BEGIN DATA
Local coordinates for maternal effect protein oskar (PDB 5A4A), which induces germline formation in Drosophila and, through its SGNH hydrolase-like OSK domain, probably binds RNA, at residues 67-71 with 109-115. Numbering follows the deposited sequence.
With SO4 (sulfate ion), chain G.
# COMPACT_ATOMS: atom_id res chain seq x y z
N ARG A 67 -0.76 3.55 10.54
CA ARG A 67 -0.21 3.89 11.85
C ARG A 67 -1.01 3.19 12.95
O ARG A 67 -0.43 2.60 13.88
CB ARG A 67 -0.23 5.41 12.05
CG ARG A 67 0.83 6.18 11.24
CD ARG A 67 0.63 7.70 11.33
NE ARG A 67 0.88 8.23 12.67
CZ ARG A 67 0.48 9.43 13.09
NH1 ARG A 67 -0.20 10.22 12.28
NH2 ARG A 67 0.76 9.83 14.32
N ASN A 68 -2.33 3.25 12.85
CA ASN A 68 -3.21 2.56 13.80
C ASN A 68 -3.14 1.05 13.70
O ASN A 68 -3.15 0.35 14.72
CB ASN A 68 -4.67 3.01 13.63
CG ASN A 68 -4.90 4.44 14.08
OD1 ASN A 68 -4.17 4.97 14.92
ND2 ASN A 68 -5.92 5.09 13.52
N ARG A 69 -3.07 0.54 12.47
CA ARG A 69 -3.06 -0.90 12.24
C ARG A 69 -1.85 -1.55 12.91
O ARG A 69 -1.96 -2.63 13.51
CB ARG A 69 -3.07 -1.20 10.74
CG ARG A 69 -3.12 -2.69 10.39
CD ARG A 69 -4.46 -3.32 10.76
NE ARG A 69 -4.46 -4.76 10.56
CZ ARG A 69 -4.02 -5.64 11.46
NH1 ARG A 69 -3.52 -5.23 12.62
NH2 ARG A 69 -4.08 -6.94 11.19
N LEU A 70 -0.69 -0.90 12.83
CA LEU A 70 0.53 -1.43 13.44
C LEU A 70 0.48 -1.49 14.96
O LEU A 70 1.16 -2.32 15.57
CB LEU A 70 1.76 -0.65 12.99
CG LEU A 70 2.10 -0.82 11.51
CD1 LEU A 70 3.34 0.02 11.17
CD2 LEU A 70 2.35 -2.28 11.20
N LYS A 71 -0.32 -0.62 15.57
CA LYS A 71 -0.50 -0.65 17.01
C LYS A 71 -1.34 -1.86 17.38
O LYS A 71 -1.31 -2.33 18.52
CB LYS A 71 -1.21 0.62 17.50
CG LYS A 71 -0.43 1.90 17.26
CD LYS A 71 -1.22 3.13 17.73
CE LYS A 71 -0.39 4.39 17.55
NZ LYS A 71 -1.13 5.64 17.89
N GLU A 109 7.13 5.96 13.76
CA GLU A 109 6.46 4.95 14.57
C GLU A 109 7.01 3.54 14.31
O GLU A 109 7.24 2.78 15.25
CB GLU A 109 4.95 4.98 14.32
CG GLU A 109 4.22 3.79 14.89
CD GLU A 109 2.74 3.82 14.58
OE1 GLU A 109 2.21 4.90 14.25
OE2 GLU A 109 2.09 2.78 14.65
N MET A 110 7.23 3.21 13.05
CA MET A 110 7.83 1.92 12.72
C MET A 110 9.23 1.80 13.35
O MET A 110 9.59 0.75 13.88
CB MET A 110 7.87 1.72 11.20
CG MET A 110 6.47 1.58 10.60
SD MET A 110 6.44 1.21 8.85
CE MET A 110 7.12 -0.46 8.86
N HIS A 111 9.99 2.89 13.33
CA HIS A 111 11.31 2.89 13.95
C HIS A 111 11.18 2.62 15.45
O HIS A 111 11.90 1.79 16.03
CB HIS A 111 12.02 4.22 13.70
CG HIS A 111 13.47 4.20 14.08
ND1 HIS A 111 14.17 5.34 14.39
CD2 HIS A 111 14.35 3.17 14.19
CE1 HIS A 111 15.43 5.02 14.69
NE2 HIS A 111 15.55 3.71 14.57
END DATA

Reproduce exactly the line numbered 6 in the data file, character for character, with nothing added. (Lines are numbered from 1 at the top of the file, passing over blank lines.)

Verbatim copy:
C ARG A 67 -1.01 3.19 12.95